We Should All Be Feminists, by Chimamanda Ngozi Adichie 

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Four stars, read in January 2017 (though I watched the TEDTalk it’s based on at least a couple years ago).

I hadn’t technically read this yet because it’s essentially a transcript of that TEDTalk. But we just got a few brand new copies of it at the library, so I took it home and it was nice to have a refresher. The book is so tiny, so obviously stretched out to make it even fill the space it does take, that (even though I love the tiny book) I almost feel like it should be printed on a poster instead.

The TEDTalk is around thirty minutes, but the book only takes fifteen or twenty to read. It’s mostly nothing earth-shattering, but that’s what I like about it: it just makes sense, simply, logically. It’s just a straightforward explanation of an idea that Adichie presents as pure common sense: why we should all be feminists.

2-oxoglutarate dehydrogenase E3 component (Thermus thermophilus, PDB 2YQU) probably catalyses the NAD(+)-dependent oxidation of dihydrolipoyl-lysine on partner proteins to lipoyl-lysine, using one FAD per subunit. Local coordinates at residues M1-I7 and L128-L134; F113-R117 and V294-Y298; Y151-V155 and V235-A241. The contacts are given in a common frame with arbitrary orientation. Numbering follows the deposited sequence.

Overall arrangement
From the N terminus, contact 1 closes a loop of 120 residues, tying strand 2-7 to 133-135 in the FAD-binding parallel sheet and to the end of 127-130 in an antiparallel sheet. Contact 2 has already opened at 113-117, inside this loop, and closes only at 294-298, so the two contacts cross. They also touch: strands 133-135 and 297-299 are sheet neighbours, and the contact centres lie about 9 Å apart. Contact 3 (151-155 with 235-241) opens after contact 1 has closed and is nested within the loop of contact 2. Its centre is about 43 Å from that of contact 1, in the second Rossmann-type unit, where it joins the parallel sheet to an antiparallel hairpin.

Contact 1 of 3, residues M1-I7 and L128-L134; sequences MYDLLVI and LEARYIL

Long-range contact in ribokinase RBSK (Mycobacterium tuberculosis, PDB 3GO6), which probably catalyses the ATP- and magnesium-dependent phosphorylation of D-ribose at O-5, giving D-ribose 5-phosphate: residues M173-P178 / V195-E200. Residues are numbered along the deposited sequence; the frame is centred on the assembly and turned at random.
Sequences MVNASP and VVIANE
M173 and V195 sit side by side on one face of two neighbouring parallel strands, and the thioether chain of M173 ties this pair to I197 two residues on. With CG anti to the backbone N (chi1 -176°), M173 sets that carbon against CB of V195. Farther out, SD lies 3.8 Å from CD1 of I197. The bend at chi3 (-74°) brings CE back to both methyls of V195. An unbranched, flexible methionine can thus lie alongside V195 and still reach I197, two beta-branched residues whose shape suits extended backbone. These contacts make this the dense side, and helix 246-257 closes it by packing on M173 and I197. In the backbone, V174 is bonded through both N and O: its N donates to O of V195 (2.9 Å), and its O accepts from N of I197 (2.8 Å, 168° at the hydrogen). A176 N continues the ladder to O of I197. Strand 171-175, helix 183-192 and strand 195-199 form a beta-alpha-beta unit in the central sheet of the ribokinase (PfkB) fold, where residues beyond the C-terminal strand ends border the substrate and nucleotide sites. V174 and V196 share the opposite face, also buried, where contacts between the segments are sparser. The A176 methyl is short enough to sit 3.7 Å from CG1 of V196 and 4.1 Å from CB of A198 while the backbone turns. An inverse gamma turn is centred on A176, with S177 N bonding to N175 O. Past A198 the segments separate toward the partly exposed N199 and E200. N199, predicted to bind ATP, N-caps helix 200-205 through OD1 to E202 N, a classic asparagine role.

This page was the one that stuck out to me the most this time around:

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I think if you don’t like the word “feminist,” that means you are uncomfortable with putting women first. If you are uncomfortable putting women first, that means you have not grasped the reality of their oppression. If you don’t see why women need to be the focus, that means you don’t truly believe that it’s a bad thing for women to be held behind in the ways they have been—that when you see all the inequalities that still exist, you don’t see them as inequalities, they don’t seem like something that needs to be changed.

It also means that you are prioritizing men’s comfort over women’s recovery from the abuse that has been inflicted on them—by men—for centuries. If you think women can acquire equal rights without causing men discomfort—and that this is how they should do it, that this should be a priority for them—well, then, you are right. You’re not a feminist.

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